Posted: 11:17 pm Wednesday, September 16th, 2015
By Jamie Dupree
From Simi Valley, California –
At almost three hours, there were too many memorable moments to try to recall for Republicans at the Reagan Library, so let’s run down the candidates from the GOP debate and give them a quick review.
Donald Trump – more than ready to dish out insults, Trump had reporters in the press center laughing hysterically at times early in the debate with his jabs. But it was not all smooth sailing for Trump when he was up against Carly Fiorina, and at other times when the debate got more detailed, especially on foreign policy matters. After the debate, Trump downplayed how well Fiorina had done.
Carly Fiorina – it won’t surprise me to see many people say that Fiorina “won” this debate. She stood up to Trump with a firm rebuke to his remarks about her face. And Fiorina won a huge round of applause for her answer about Planned Parenthood. It was a very good night for her – twice in two debates.
John Kasich – as his advisers told me before the debate, Gov. Kasich avoided getting into fights with Donald Trump and repeatedly emphasized his record in Congress and in Ohio. Kasich’s performance has some conservatives worried, which means he might be doing better than many had anticipated.
Ben Carson – With 11 people on the stage, some of the candidates did not get as much time, and Carson was one who seemed to disappear for large chunks of the debate. His performance was again quiet and underwhelming, but that worked for him in the first debate and he may receive good marks in this one as well. “It was not the best format,” Carson complained to reporters afterward.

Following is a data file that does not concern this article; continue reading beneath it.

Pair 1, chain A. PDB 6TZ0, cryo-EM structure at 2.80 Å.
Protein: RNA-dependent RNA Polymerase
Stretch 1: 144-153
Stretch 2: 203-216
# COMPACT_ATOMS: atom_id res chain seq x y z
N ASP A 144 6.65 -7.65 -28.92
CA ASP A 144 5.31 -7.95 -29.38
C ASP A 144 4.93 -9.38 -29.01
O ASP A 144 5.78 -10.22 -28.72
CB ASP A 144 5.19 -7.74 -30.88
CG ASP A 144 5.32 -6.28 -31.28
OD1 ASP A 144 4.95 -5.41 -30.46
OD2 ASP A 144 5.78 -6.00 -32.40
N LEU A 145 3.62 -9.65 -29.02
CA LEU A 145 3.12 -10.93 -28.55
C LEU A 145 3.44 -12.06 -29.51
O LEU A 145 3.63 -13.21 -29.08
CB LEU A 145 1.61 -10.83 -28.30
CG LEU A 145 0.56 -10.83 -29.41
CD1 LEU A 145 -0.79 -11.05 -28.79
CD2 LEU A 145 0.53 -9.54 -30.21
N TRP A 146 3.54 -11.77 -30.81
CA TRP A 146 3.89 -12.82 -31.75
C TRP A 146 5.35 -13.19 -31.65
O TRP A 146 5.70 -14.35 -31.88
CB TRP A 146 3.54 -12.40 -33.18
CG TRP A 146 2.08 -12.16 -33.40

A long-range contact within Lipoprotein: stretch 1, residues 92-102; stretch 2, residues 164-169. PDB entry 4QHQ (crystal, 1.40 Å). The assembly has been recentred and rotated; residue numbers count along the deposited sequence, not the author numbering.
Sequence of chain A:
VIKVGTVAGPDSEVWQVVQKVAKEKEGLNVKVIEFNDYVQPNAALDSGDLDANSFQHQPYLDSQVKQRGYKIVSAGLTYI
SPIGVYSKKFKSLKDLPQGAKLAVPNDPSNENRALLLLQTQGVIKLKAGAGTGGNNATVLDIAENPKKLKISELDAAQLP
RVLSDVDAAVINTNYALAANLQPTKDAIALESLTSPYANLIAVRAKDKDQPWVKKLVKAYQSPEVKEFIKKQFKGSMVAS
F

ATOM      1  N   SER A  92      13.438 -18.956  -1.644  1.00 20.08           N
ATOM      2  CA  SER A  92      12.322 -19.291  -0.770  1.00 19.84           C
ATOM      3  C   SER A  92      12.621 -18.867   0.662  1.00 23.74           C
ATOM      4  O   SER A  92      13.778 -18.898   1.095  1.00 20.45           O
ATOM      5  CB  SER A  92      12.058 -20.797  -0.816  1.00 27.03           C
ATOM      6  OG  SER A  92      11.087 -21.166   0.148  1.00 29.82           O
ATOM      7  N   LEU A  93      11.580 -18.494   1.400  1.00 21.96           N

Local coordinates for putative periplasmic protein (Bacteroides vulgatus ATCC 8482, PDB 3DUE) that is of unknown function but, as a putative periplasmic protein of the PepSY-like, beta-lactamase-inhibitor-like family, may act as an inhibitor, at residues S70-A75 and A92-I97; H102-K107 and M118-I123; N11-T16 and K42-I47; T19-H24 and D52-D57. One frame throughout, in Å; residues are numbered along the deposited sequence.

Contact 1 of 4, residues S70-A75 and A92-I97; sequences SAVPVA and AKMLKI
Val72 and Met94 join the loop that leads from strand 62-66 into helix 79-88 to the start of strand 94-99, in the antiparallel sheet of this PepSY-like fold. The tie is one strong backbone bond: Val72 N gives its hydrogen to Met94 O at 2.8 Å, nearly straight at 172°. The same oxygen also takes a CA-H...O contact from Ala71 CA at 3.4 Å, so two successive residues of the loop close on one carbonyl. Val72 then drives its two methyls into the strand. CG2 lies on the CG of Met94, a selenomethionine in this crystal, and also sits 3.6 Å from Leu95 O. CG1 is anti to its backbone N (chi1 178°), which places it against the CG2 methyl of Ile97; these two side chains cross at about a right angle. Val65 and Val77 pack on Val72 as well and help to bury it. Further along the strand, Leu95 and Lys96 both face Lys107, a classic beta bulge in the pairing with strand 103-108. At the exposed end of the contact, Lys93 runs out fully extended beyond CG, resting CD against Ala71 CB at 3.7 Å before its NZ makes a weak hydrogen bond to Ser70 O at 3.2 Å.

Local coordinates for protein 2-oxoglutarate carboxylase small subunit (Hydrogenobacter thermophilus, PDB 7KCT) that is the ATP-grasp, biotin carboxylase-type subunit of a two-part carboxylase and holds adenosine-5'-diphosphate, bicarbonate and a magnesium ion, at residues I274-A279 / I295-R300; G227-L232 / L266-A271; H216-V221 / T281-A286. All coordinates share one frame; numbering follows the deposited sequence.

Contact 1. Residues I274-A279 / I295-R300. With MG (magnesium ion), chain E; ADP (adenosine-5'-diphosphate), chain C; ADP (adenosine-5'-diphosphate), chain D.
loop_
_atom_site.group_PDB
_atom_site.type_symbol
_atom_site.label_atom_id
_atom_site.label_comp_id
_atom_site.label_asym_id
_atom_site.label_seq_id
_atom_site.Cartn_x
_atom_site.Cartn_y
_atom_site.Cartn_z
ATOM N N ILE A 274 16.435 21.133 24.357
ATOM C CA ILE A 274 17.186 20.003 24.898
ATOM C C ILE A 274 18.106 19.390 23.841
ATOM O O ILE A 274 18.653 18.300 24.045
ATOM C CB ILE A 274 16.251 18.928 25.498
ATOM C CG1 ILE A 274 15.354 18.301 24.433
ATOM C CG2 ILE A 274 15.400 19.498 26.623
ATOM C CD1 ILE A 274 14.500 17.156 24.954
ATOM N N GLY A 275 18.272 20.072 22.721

Scott Walker – The Wisconsin Governor was much more aggressive in this debate, both in going after Trump and by inserting himself into several issues in this GOP debate. After weeks of sinking poll numbers, Walker’s performance probably made his backers feel much better, as he faced a lot of tough questions after the debate from reporters.
Rand Paul – Paul tried to go after Donald Trump, but Trump always seemed to be a step ahead of the Kentucky Senator with personal insults. Paul had an extended back and forth about marijuana, tax reform and the Islamic State, but none of those seemed to provide a breakthrough moment.
Mike Huckabee – Another one who seemed to be missing in the debate several times. He was able to use his time to advocate tax reform with the FairTax. Huckabee also forcefully spoke out about religious freedom and the case of Kim Davis, the Kentucky clerk who would not issue marriage licenses to gay couples.
Chris Christie – His debate performance seemed much better than the first as he got off some good lines against Donald Trump and others – but was he heard in this crowded field? That’s hard to measure. I would bet that Christie was very pleased with how the debate turned out for him; he needs a break out.
Jeb Bush – Bush seemed much more engaged and energized in this debate, as he repeatedly and directly challenged Donald Trump on a number of fronts. One issue that may get attention was the admission by Bush that he smoked marijuana 40 years ago.
Ted Cruz – Cruz did not get a lot of air time, but he clearly used his opportunities to say things that would energize his more conservative supporters. Cruz took a hard line on the Iran nuclear deal and argued for a government shutdown fight over a GOP bid to end funding for Planned Parenthood.
Marco Rubio – For the most part, Rubio stuck to his game plan of emphasizing his own views and plans, and not getting involved in trading jabs with Donald Trump. Rubio and Trump did square off a bit on how much – or how little – Trump knows about foreign policy specifics.
About the Author
Jamie Dupree is the Radio News Director of the Washington Bureau of the Cox Media Group and writes the Washington Insider blog. A native of Washington, D.C., Jamie has covered Congress and politics in the nation’s capital since the Reagan Administration, and has been reporting for Cox since 1989.